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When money’s tight, those plastic cards in your wallet sure seem tempting. But charging a little here and there can lead to big trouble if credit isn’t managed wisely.

Keeping Credit in Check

The best—and potentially worst—thing about credit cards is their convenience. It’s just so easy to swipe, insert or scan when you won’t feel the hit until the next billing cycle. But too much debt is tough on your monthly budget. It could also damage your credit score, making it harder or more expensive to borrow money for a home or new car.

Here are eight tips for controlling credit card spending:

  1. Create a credit card budget. When you work on your monthly budget, include a line for paying credit card debt. Decide how much you can charge each month and stay within the limit. Remember to include any automatic payments you may have set up on the card.
  2. Keep track. Consider using a spreadsheet, mobile app, online tool or just a piece of paper to track your credit card spending each day. Keep a running total for the billing cycle.
  3. Review your statement each month. It’s crucial to verify your credit card statement is accurate so you can report any fraudulent charges quickly. (Navy Federal Credit Union has a Zero Liability policy for unauthorized transactions.)
  4. Maximize monthly payments. In an ideal world, you’d pay off your credit card balance each month. If that’s unrealistic, pay as much as you can. Set a goal—say, paying double the minimum or an amount you can afford that’s higher than the minimum—to keep interest costs down. And, if you set it up to pay automatically, you’ll never have to worry about missing a payment.
  5. Rethink your purchases. If you’re tempted by that great purse or the latest electronic gadget, give yourself a few days to cool off. You may find that your eagerness to buy whatever it is has faded. Consider your subscription costs as well for streaming services or apps.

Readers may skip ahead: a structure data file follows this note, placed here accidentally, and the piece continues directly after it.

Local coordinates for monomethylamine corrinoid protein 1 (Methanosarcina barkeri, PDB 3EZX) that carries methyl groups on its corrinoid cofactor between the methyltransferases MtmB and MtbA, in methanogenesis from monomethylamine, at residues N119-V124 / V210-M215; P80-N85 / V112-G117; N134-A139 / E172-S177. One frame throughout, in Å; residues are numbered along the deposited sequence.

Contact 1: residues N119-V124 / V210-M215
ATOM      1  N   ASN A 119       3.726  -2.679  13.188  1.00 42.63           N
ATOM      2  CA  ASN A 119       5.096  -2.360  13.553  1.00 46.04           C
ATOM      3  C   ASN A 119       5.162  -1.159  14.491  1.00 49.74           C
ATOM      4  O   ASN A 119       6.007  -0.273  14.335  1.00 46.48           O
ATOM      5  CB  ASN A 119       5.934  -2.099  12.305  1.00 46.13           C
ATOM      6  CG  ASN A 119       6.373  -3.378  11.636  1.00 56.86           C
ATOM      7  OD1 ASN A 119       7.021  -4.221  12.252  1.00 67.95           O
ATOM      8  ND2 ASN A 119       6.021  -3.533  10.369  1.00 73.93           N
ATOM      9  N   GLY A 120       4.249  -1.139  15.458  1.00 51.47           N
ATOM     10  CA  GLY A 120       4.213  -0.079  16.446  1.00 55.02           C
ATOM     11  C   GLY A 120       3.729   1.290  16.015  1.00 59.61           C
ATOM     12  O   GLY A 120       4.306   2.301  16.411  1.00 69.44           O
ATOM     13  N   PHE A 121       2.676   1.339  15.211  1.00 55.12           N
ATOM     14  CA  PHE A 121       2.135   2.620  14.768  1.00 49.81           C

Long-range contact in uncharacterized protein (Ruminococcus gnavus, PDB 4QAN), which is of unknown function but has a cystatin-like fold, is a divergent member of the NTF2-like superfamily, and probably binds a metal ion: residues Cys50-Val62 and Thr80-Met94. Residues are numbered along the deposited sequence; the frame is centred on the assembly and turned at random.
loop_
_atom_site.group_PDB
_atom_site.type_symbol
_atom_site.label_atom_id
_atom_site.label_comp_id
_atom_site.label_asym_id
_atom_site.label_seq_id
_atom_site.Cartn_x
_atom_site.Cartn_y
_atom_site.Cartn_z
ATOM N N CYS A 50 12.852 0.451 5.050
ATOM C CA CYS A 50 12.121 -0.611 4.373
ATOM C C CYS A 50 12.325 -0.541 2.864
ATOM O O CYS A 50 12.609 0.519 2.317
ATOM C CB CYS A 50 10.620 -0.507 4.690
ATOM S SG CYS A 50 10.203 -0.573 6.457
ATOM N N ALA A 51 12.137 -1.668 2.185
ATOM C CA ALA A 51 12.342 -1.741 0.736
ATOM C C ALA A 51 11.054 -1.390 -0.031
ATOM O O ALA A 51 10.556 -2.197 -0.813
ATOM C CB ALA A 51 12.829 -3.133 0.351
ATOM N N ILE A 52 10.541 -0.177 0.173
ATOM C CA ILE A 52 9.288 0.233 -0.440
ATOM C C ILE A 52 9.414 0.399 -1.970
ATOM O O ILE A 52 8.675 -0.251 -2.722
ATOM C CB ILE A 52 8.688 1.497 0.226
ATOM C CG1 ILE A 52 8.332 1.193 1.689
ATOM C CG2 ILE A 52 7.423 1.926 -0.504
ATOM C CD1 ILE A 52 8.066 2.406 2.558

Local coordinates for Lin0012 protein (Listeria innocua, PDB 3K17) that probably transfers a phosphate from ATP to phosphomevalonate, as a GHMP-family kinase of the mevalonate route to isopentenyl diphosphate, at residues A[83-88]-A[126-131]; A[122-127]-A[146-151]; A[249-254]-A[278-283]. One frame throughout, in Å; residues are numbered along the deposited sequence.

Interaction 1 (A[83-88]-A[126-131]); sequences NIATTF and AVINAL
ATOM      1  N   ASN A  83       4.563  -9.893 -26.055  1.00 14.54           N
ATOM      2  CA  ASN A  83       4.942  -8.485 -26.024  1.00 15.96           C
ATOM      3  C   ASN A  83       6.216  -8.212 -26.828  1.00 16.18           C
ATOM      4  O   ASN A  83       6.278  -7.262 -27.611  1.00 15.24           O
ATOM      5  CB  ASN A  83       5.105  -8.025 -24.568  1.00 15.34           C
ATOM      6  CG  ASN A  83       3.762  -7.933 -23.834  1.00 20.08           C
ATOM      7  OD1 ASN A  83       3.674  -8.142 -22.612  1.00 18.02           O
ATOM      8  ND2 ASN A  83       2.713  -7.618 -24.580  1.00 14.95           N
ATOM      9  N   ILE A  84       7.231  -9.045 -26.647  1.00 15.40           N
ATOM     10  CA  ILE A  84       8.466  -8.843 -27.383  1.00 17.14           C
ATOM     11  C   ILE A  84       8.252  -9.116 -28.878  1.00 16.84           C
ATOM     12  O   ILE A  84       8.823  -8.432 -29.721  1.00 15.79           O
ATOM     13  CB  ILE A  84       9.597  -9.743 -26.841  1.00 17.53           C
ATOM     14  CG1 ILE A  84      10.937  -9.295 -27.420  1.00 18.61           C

6. Have two cards. Divide your spending between two different cards—one for small, everyday purchases and one for larger purchases. Make sure you pay off your “small purchases” card in full every month. Or, similarly, designate one card for your regular bills (think cell phone, gym membership and/or streaming services) that don’t change, and auto-pay it in full each month, while using another card for variable bills like groceries and dining out. This will help you budget by creating “buckets” for your different expenses.
  7. Go card shopping. If you’re using high-interest-rate credit cards, consider transferring balances to a lower-rate card. Navy Federal Credit Union offers a range of credit cards to suit your needs, whether you’re looking for a lower rate, no annual fee or earning rewards.
  8. Consider using cash. Think about giving yourself a weekly allowance in cash for small purchases, like coffee or gum. Studies have shown that people spend up to twice as much on a purchase when using a credit card instead of cash.1

Get Help If You Need It

Keeping on top of credit card debt is one of the best ways to remain financially fit. If you do find yourself overwhelmed with debt, Navy Federal offers free financial counseling.

 

1Source: Forbes.com


This article is intended to provide general information and shouldn't be considered legal, tax or financial advice. It's always a good idea to consult a tax or financial advisor for specific information on how certain laws apply to your situation and about your individual financial situation.